Propaganda, Facts & Fake News
We live in an era of fake news. Fabricated reports go viral on social media. Totally false stories are concocted then tweeted and retweeted. Fantastical theories and wild claims are circulated in cyberspace. It’s as Orwell says in 1984, “The lie became truth.” There is a lot of fire and fury inflaming the news cycle. The term fake news is an all-purpose smear, used by the president and his supporters to deride and dismiss reporting they don’t like. A recent study found that Facebook was by far the platform through which people used to get to a fake news site. The report also noted that older, less educated people were particularly susceptible to fake news. Are facts up for grabs? How are we to navigate the mine laden waters of propaganda and fake news? From the 2017 Holberg Debate, organized by the Holberg Prize.
John Pilger is an internationally renowned journalist and documentary filmmaker. Born in Australia, he has long been based in London. He has twice been selected as Journalist of the Year. His award-winning documentaries include Palestine is Still the Issue and The War on Democracy. He is the author of The New Rulers of the World and Freedom Next Time.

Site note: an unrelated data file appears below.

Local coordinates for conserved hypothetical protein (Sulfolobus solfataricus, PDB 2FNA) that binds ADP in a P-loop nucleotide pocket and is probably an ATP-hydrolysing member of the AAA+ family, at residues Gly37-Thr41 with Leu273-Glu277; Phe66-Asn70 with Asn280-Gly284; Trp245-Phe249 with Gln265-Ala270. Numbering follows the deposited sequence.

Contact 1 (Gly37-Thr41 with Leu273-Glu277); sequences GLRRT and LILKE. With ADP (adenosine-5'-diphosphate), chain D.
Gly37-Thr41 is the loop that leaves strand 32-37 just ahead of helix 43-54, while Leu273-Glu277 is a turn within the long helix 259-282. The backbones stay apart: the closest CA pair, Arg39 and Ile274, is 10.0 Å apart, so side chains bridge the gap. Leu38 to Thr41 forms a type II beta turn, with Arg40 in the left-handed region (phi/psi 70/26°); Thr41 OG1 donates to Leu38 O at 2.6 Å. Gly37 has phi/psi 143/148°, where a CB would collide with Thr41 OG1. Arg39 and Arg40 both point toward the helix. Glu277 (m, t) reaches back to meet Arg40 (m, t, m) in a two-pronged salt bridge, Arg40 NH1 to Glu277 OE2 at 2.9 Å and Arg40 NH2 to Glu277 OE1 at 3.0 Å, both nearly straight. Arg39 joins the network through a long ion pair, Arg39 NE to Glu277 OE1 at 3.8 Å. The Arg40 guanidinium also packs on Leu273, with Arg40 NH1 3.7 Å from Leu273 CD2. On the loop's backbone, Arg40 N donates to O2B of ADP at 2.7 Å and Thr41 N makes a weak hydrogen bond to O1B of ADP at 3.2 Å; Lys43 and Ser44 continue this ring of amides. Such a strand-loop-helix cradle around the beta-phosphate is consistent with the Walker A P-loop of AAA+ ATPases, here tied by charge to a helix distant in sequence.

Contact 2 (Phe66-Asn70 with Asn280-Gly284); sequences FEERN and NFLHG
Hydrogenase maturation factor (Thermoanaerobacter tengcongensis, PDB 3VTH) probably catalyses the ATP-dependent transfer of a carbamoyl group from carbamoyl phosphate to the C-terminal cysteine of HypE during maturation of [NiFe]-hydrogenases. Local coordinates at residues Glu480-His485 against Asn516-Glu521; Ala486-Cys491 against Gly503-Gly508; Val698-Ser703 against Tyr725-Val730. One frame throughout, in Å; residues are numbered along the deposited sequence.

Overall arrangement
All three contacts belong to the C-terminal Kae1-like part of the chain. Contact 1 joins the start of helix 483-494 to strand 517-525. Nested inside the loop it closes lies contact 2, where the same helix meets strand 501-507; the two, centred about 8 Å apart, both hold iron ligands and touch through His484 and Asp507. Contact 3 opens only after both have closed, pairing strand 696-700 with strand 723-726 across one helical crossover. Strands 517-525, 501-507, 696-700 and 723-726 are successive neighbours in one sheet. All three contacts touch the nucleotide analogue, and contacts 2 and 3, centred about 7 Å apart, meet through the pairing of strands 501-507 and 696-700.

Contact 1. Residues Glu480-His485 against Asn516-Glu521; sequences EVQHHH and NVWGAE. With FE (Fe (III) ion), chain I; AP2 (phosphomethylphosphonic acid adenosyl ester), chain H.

Jonathan Heawood is the founder and director of IMPRESS, an independent press regulator in the United Kingdom. He has previously worked as a journalist and human rights campaigner, and he is a former director of English PEN. He has written on free speech and regulation for various publications.
Julian Assange, journalist, activist and computer programmer is the founder of WikiLeaks, the whistle-blowing website. WikiLeaks collects and shares confidential information on an international scale. He sought asylum in the Ecuadorian embassy in London in 2012 to escape allegations of sexual assault. Those charges have since been dropped. Nevertheless, he believes that if he leaves the embassy he will be nabbed by the U.S. and prosecuted for publishing thousands of classified documents made available by Chelsea Manning. In 2016, his work again drew enormous attention when WikiLeaks published thousands of emails from U.S. presidential candidate Hillary Clinton and the Democratic National Committee.